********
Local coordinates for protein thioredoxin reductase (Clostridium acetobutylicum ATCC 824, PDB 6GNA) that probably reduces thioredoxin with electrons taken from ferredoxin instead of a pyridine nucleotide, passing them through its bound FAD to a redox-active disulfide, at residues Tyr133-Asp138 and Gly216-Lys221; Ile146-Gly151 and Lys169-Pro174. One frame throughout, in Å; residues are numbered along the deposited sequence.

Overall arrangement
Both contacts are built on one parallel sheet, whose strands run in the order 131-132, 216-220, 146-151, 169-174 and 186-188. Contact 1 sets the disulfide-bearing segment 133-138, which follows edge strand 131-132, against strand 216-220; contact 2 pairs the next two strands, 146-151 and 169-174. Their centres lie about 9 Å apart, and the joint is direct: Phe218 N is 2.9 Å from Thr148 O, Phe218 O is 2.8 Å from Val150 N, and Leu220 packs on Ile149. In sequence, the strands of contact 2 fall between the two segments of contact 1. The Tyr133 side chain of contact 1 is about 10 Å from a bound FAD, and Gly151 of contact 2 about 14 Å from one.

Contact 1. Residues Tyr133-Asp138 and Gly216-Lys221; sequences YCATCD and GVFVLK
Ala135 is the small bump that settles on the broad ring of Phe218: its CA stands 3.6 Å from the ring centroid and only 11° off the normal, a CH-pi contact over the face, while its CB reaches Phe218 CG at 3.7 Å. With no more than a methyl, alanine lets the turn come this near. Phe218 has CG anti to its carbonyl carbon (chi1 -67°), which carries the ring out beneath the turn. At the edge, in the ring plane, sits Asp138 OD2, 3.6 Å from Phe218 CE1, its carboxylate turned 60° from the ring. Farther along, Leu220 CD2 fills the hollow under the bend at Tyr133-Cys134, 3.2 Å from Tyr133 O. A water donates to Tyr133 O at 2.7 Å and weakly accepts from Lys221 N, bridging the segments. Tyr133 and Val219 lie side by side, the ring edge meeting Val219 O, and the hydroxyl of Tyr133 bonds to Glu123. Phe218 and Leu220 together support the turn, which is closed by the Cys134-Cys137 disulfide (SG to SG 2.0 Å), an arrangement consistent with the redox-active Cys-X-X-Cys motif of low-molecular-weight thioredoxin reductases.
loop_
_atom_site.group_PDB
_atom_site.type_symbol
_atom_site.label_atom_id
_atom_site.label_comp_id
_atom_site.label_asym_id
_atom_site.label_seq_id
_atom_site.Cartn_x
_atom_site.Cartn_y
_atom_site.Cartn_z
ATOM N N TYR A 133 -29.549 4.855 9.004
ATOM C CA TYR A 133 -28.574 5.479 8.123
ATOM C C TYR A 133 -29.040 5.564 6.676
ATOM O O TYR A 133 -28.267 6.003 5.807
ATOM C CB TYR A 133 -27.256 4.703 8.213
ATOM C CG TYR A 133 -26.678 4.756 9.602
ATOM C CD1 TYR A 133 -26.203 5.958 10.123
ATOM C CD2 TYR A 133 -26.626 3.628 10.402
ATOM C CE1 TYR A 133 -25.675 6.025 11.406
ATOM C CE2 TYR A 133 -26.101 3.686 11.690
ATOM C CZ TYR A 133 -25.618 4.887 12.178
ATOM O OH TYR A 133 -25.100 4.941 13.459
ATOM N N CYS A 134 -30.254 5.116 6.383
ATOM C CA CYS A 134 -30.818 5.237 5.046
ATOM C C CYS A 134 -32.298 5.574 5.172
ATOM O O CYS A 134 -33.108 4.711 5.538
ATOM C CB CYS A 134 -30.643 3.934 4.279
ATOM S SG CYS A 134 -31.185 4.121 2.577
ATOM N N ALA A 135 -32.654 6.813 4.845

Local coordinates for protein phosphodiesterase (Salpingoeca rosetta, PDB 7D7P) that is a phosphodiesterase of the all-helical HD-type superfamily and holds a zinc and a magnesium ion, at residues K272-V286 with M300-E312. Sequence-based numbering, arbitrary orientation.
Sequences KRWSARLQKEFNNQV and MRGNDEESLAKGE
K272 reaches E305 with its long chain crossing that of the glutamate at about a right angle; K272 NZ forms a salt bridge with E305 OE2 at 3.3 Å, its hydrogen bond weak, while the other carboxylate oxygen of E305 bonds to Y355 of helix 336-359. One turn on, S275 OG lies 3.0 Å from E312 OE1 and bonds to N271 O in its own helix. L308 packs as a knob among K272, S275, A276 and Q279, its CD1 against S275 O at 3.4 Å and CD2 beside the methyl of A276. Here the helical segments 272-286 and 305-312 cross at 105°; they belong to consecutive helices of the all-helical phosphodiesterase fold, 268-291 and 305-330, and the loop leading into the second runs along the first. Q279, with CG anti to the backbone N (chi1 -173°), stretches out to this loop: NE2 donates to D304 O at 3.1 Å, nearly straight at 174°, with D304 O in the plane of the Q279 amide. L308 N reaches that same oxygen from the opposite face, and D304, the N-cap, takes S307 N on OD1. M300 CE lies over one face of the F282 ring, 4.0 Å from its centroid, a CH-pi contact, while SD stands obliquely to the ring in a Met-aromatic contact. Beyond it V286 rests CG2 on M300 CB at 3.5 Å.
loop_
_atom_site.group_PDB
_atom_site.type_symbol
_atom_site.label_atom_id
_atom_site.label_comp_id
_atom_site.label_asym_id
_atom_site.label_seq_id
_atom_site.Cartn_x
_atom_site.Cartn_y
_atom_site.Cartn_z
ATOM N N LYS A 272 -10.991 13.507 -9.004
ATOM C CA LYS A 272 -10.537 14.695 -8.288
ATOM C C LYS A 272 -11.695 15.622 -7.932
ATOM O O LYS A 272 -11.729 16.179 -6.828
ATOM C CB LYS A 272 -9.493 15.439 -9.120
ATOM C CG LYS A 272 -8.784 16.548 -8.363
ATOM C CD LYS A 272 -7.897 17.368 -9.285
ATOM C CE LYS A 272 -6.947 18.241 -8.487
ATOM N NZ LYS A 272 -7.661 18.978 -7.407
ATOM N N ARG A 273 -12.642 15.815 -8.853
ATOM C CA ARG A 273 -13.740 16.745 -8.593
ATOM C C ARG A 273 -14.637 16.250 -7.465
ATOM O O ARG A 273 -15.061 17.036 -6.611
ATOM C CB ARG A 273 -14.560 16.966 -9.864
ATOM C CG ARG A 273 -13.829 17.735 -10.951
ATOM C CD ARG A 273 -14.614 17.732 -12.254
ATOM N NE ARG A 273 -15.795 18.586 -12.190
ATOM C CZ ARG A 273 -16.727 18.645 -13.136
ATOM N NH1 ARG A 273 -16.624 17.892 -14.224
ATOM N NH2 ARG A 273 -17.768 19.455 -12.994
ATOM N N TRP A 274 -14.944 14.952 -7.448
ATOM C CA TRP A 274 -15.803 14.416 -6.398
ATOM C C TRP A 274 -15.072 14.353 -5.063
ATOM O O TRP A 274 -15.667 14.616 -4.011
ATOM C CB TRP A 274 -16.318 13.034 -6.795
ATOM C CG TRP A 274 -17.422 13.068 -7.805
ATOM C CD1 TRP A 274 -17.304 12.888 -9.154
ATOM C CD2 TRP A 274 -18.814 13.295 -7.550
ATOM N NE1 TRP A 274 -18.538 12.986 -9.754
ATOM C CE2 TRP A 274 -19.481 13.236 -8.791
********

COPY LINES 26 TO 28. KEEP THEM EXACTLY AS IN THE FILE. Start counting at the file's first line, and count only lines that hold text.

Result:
ATOM C CZ TYR A 133 -25.618 4.887 12.178
ATOM O OH TYR A 133 -25.100 4.941 13.459
ATOM N N CYS A 134 -30.254 5.116 6.383